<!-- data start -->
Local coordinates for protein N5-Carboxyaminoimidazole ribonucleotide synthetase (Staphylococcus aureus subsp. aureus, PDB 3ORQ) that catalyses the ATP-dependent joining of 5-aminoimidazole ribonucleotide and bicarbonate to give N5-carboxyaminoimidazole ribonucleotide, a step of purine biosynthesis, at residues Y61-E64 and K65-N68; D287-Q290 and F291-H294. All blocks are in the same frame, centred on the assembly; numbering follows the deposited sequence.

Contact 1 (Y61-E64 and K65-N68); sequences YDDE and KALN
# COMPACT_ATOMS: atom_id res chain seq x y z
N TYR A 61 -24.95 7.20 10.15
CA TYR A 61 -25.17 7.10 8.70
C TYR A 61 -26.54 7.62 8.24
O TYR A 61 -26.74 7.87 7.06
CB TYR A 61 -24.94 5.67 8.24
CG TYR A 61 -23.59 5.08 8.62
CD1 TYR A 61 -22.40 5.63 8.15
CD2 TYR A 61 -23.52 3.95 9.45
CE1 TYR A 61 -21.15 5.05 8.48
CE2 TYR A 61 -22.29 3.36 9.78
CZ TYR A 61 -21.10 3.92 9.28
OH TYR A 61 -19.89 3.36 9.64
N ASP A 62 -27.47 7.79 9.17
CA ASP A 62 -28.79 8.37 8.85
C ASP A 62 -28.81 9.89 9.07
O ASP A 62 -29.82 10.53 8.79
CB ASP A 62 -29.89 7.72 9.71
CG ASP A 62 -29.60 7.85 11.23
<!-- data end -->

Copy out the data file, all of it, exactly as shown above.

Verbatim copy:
Local coordinates for protein N5-Carboxyaminoimidazole ribonucleotide synthetase (Staphylococcus aureus subsp. aureus, PDB 3ORQ) that catalyses the ATP-dependent joining of 5-aminoimidazole ribonucleotide and bicarbonate to give N5-carboxyaminoimidazole ribonucleotide, a step of purine biosynthesis, at residues Y61-E64 and K65-N68; D287-Q290 and F291-H294. All blocks are in the same frame, centred on the assembly; numbering follows the deposited sequence.

Contact 1 (Y61-E64 and K65-N68); sequences YDDE and KALN
# COMPACT_ATOMS: atom_id res chain seq x y z
N TYR A 61 -24.95 7.20 10.15
CA TYR A 61 -25.17 7.10 8.70
C TYR A 61 -26.54 7.62 8.24
O TYR A 61 -26.74 7.87 7.06
CB TYR A 61 -24.94 5.67 8.24
CG TYR A 61 -23.59 5.08 8.62
CD1 TYR A 61 -22.40 5.63 8.15
CD2 TYR A 61 -23.52 3.95 9.45
CE1 TYR A 61 -21.15 5.05 8.48
CE2 TYR A 61 -22.29 3.36 9.78
CZ TYR A 61 -21.10 3.92 9.28
OH TYR A 61 -19.89 3.36 9.64
N ASP A 62 -27.47 7.79 9.17
CA ASP A 62 -28.79 8.37 8.85
C ASP A 62 -28.81 9.89 9.07
O ASP A 62 -29.82 10.53 8.79
CB ASP A 62 -29.89 7.72 9.71
CG ASP A 62 -29.60 7.85 11.23